Colorado, with about 20 abortion clinics, offers much more access than Oklahoma, Kansas and New Mexico, each of which has about five. It would be one of the few states in the Mountain West that plans to protect abortion access in the event the Supreme Court overturns Roe v. Wade.
In that landscape, Colorado is viewed as "a safe state for abortion access and reproductive health," said Katherine Riley, policy director for the Colorado Organization for Latina Opportunity and Reproductive Rights, or COLOR.
But Colorado state law doesn't explicitly guarantee access to an abortion. So legislators in the Democratic-controlled General Assembly just passed a bill that establishes that every pregnant individual "has a fundamental right to continue a pregnancy and give birth or to have an abortion." Democratic Gov. Jared Polis has said he would sign it into law.
The bill does not include any funding for low-income woman to get abortions, which abortion rights proponents say will continue to limit access. A constitutional amendment from the 1980s forbids public funding of abortion, and that means low-income residents often are forced to pay have to pay out-of-pocket. Federal Medicaid funds also can't be used to cover abortions, but Medicaid is a joint federal-state program, and 16 states use their own Medicaid funds to cover the procedure.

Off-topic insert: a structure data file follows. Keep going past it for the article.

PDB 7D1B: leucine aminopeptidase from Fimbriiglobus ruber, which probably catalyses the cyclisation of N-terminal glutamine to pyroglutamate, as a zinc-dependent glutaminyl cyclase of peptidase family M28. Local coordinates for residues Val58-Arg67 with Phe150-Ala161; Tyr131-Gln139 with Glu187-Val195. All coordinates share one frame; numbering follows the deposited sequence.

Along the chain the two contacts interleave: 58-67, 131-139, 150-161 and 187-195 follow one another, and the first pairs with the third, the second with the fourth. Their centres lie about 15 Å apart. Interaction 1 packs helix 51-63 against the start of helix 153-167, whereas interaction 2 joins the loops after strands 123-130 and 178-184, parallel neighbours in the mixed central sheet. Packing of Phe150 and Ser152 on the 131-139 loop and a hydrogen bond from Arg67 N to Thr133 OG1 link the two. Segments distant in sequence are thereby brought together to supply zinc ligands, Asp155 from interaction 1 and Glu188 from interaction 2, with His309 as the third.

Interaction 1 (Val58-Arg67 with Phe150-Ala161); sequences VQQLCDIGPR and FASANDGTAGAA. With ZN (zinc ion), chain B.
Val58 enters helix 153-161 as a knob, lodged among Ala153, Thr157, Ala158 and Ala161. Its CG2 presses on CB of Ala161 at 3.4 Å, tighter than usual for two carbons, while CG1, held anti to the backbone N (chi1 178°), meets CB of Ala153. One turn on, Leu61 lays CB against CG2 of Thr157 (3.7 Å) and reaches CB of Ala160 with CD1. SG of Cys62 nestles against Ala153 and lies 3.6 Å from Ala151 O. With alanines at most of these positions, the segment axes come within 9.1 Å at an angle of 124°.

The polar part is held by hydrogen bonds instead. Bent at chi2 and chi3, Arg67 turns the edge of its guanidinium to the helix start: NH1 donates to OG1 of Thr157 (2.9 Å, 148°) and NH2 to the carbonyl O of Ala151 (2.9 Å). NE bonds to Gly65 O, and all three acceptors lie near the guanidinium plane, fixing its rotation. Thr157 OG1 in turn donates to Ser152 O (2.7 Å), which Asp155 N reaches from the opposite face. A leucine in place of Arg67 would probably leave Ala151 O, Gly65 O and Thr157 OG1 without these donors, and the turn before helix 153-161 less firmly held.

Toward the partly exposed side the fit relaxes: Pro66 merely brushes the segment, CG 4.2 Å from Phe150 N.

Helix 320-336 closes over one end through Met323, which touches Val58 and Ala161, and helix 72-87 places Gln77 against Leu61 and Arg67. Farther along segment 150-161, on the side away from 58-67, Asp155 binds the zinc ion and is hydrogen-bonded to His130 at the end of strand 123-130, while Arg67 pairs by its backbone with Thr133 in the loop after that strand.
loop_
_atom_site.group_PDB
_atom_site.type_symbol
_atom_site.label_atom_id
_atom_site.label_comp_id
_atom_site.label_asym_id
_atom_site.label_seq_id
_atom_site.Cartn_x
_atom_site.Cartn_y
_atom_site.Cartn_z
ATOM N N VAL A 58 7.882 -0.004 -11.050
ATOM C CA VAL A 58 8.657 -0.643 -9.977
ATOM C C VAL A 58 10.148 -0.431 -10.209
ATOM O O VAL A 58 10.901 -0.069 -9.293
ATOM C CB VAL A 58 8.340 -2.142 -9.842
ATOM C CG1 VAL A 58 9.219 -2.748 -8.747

Rep. Meg Froelich, a Democrat from Greenwood Village, Colo., who is one of the bill's sponsors, said the measure would prevent counties, municipalities, or any local entity from reversing abortion protections if Roe falls. "That was one of the main reasons why we felt it was really important to get this on the books," Froelich said.
But COLOR's Riley said the new Colorado bill is not enough to permanently protect abortion access, pointing to the strong opposition by Republican lawmakers. She sees the bill as a stopgap measure until 2024, when abortion-rights advocates hope to present Coloradans with a ballot measure that would enshrine access in the state constitution.
"This will hold us," Froelich said of the bill. "We do feel like this carries us into 2024."
Conservative lawmakers in states considering abortion bans have recognized that residents may look to states such as Colorado in the future. In Missouri, where a state law banning most abortions after eight weeks of pregnancy is being challenged in court, one legislator is trying to make it illegal to help a Missouri resident get an abortion, regardless of what state it occurs in.
KHN (Kaiser Health News) is a national newsroom that produces in-depth journalism about health issues. It is an editorially independent operating program of KFF (Kaiser Family Foundation).